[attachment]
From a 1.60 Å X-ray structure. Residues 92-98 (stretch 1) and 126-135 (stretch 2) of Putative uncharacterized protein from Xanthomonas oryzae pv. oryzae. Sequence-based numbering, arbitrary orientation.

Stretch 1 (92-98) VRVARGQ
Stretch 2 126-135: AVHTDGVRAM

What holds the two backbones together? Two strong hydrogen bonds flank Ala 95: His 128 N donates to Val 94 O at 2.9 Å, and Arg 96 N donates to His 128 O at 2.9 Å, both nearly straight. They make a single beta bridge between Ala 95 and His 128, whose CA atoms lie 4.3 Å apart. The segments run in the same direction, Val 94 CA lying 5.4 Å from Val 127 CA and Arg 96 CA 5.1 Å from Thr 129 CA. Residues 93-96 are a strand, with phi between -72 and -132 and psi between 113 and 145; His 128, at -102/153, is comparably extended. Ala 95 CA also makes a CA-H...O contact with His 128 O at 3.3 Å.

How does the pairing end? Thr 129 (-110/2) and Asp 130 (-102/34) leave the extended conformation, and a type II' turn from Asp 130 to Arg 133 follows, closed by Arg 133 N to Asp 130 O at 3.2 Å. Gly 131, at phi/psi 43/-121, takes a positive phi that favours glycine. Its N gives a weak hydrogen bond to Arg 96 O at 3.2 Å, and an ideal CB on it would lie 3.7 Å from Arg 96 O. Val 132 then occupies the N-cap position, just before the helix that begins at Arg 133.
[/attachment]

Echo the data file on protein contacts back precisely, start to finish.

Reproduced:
From a 1.60 Å X-ray structure. Residues 92-98 (stretch 1) and 126-135 (stretch 2) of Putative uncharacterized protein from Xanthomonas oryzae pv. oryzae. Sequence-based numbering, arbitrary orientation.

Stretch 1 (92-98) VRVARGQ
Stretch 2 126-135: AVHTDGVRAM

What holds the two backbones together? Two strong hydrogen bonds flank Ala 95: His 128 N donates to Val 94 O at 2.9 Å, and Arg 96 N donates to His 128 O at 2.9 Å, both nearly straight. They make a single beta bridge between Ala 95 and His 128, whose CA atoms lie 4.3 Å apart. The segments run in the same direction, Val 94 CA lying 5.4 Å from Val 127 CA and Arg 96 CA 5.1 Å from Thr 129 CA. Residues 93-96 are a strand, with phi between -72 and -132 and psi between 113 and 145; His 128, at -102/153, is comparably extended. Ala 95 CA also makes a CA-H...O contact with His 128 O at 3.3 Å.

How does the pairing end? Thr 129 (-110/2) and Asp 130 (-102/34) leave the extended conformation, and a type II' turn from Asp 130 to Arg 133 follows, closed by Arg 133 N to Asp 130 O at 3.2 Å. Gly 131, at phi/psi 43/-121, takes a positive phi that favours glycine. Its N gives a weak hydrogen bond to Arg 96 O at 3.2 Å, and an ideal CB on it would lie 3.7 Å from Arg 96 O. Val 132 then occupies the N-cap position, just before the helix that begins at Arg 133.